Gross domestic product is
the measure of the total market value of a nation's income. It is a gauge about
the current economic output of a nation. The higher the GDP the better off its
citizens are expressed in per capita income or the GDP divided by the total
population. An entire economy produces a lot of goods that can also be used to make another
so measuring a nations income requires identifying the final good. A final good
is something produced but cannot be resold cannot be used as an ingredient
or material for another product. For example the basic farmer-miller-baker scenario
in which a farmer sells wheat to a miller in which it is turned into flour.
The miller sells the flour to a baker which is used to bake our final product
pepperoni pizza! If a nation's income is measured this way, there would be a double count since
a Euro spent is also a Euro received. Every Dollar spent is an income to someone.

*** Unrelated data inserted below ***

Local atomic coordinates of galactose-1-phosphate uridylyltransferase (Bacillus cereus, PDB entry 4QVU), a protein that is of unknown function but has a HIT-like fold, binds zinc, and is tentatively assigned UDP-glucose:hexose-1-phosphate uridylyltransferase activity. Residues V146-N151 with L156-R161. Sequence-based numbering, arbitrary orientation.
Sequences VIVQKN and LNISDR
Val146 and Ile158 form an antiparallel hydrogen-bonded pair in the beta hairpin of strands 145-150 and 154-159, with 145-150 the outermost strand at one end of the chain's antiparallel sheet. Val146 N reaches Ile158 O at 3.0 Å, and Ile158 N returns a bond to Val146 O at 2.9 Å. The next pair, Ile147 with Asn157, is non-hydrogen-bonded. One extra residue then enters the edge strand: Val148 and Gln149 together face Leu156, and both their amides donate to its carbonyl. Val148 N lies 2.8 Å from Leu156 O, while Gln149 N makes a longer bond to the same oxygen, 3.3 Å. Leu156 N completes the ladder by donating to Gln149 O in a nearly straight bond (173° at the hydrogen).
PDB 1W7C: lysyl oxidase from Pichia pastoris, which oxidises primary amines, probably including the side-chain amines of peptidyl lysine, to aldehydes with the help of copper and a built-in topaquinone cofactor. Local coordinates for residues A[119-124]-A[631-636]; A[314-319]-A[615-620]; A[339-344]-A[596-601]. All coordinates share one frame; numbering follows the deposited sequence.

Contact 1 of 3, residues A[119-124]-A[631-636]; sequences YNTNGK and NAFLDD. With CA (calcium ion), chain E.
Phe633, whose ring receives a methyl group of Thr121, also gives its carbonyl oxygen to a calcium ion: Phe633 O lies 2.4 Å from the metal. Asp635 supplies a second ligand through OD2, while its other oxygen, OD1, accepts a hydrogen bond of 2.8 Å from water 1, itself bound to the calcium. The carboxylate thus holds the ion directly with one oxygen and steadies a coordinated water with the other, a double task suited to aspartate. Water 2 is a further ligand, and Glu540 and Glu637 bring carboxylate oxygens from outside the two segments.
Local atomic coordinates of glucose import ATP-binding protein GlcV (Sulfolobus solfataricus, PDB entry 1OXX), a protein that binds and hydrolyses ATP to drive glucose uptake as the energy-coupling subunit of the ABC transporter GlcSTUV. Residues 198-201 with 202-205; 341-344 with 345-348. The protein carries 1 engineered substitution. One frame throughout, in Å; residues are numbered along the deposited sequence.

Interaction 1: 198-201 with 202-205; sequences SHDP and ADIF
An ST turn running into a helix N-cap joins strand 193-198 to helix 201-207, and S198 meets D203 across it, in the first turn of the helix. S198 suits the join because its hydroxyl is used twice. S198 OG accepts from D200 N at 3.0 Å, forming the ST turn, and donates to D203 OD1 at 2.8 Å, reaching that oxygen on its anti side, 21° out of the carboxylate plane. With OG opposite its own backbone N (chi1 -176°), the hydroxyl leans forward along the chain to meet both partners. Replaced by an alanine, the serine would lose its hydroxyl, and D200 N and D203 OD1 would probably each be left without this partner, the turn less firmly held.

Counting the income of the baker with the miller's income from the flour is
considered double counting because that flour as an ingredient is already included
in the cost of making our pepperoni pizza. The final product is used to measure
GDP in order to avoid that error.
This is the value of the nation's final goods and services in a given time period. Products produced by foreign corporations operating within the borders of the nation is also counted. For example, Honda motor corp. is a Japanese based company with plants in the United States the cars they produced and sold in the US is included in the GDP of the USA. Although that income made by Honda
motor in the USA is also counted as GNP in Japan where the company is based.
Gross National Product
GNP is the total value of final goods and services produced by firms or
citizens of a nation locally and from overseas. In the case for Honda since
it is a Japanese owned firm, the sales made from the United States is considered
investments from overseas therefore counting as part of GNP for Japan. GNP is
GNP=GDP + overseas investments by
- overseas expenses by local firms